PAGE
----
Motor racing legend Mario Andretti, right, and his grandson Marco Andretti… (Mark J. Rebilas / U.S. Presswire )
If Mario Andretti were one of those entitled, sulking athletes who frequent the sports pages these days, he'd be nowhere near the ceremonies celebrating the 100th anniversary of the Indianapolis 500.
But when the ladies and gentlemen start their engines Sunday, at a place that will be all decked out to party like anything that has survived and flourished for a century, Grandpa Mario will be almost as goose-bumpy as he was in Victory Lane in 1969.
"I love coming back," he says. "It's coming home. I bet I spent the second-most time of my life right here at Indy, next to time just being at home."
It would be understandable if Andretti were less than enamored of the venerable Brickyard. In the days when his accelerator foot was among the heaviest in auto racing, Indianapolis Motor Speedway did not treat him well.
He made 29 starts, eight from the front row. He led in 11 of those 29 races and also has led the third-most laps in history, 556.
In 1985, Danny Sullivan spun dramatically in front of him near the end of the race and Andretti took the lead. But Sullivan, in a savvy bit of driving, avoided the wall and came back to pass Andretti and win.
In 1981, Andretti was second, but was moved to first when officials said winner Bobby Unser had passed under the caution flag. Four months later, the officials changed their mind and gave the title back to Unser.
Even in 1969, when he won, it was a near nightmare.
The cars with which he and his teammates were setting track records in practice started to fall apart. Andretti had to get into a spare Ford they hadn't planned to race, qualified it in the middle of the first row and won with it.
That car is now in the Smithsonian, and Andretti says he went to see it one time.
"I asked the curator if I could just borrow it for a little spin," he says. "But he said no. He smelled a rat."
Andretti was 29 when he won at Indy. He was in the middle of a career that easily puts him in the conversation about the greatest drivers of all time. His resume needs an entire bookshelf. Most significant, he is the only driver to have won an Indy 500, a Daytona 500 (1967) and a Formula One title (1978). Since Andretti's run on the prestigious European circuit in '78, no United States driver has even won a Formula One race, much less a points title.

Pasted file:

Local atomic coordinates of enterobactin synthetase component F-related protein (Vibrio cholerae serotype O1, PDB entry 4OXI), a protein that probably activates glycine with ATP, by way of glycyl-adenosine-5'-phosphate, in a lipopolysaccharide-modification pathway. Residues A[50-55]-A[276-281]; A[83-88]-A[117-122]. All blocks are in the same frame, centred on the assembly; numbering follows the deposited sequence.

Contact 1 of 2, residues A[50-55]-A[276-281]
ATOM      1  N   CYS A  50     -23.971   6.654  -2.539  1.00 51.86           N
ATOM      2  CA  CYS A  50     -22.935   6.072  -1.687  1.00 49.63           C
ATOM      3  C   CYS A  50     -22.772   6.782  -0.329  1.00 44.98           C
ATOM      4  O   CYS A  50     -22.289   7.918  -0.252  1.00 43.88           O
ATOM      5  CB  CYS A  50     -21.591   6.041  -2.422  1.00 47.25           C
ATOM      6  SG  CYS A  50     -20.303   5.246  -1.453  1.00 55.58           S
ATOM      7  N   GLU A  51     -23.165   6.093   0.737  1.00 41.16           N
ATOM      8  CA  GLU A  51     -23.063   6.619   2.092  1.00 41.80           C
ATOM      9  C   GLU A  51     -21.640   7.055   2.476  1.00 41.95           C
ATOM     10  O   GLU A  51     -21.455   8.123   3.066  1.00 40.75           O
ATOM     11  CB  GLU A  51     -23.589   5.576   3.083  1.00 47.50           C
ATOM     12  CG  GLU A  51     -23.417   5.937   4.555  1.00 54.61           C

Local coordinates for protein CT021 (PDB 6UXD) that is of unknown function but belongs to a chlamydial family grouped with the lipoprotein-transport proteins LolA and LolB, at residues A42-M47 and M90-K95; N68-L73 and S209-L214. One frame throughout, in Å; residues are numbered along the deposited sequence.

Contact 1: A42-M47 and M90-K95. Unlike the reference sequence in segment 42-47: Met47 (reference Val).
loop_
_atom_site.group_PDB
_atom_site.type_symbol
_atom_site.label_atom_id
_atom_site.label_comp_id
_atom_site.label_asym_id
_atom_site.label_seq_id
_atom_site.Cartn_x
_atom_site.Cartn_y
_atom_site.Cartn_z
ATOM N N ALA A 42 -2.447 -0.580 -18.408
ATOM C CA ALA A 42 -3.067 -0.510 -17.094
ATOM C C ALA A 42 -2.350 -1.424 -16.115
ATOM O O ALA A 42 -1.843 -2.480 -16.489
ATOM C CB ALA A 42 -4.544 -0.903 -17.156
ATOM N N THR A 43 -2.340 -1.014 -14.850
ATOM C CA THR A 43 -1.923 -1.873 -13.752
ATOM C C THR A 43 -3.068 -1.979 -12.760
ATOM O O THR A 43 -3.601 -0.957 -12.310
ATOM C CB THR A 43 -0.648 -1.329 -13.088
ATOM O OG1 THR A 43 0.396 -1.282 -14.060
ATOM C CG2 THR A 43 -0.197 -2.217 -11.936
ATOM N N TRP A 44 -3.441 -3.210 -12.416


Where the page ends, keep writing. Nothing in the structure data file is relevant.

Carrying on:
Now, at 71, Andretti is among racing's best and most respected elder statesmen, as well as being a part of his son Michael's Indy racing team, Andretti Autosport, whose drivers include Danica Patrick and Mario's grandson, Marco. Andretti is clear that Marco's dad, Michael, runs the team and that he is mostly an advisor.
The elder Andretti also makes it clear how much more difficult it is to watch than drive, especially when the person you are watching most closely is your grandson.
"I'm the proverbial nervous Nellie in the pits," Andretti says. "I feel the element of danger much more now. When Michael was driving, I was still in the cars with him a lot. Now, I watch and get nervous. I never realized how tough this could be. I have a special appreciation for what my wife [Dee Ann] went through all those years. You watch from the sidelines and you are totally helpless. My wife was never dramatic, but I can see that she was suffering, like I do now."
Do not, however, take from that any imagery of a doddering old man. Not even close.
As part of the promotion for Indy's 100th anniversary, Andretti has been taking people, many of them celebrities, on the rides of their lives in a two-seater Indy car. The car is the one seen in the television commercial, where he takes a screaming young man on a spin.
"I've done quite a few rides like that recently," he says. "I get it up to 180, 190 miles an hour and they get a good thrill. They sit right behind me and there is a little red button, a panic button, if they get too scared. It lights up on my dashboard. I had a lady out awhile back and I see the light go on, but I figured she was all right, and so I kept on going.
"When we got back in, we saw that she had passed out. But she came around pretty soon."
Then there is the actual role he will play in Sunday's race.
He will go out in front of the pace car, driven by A.J. Foyt, on the lap before the green light goes on. The format is for Andretti to do a hot lap, a full 180 to 190 mph, and catch the field just about the time it is getting the green. Then he is to duck into the pits.
"You never know," he says. "I might just stay out for a couple of laps."
The interview is on the phone, but the twinkle in his eye is unmistakable.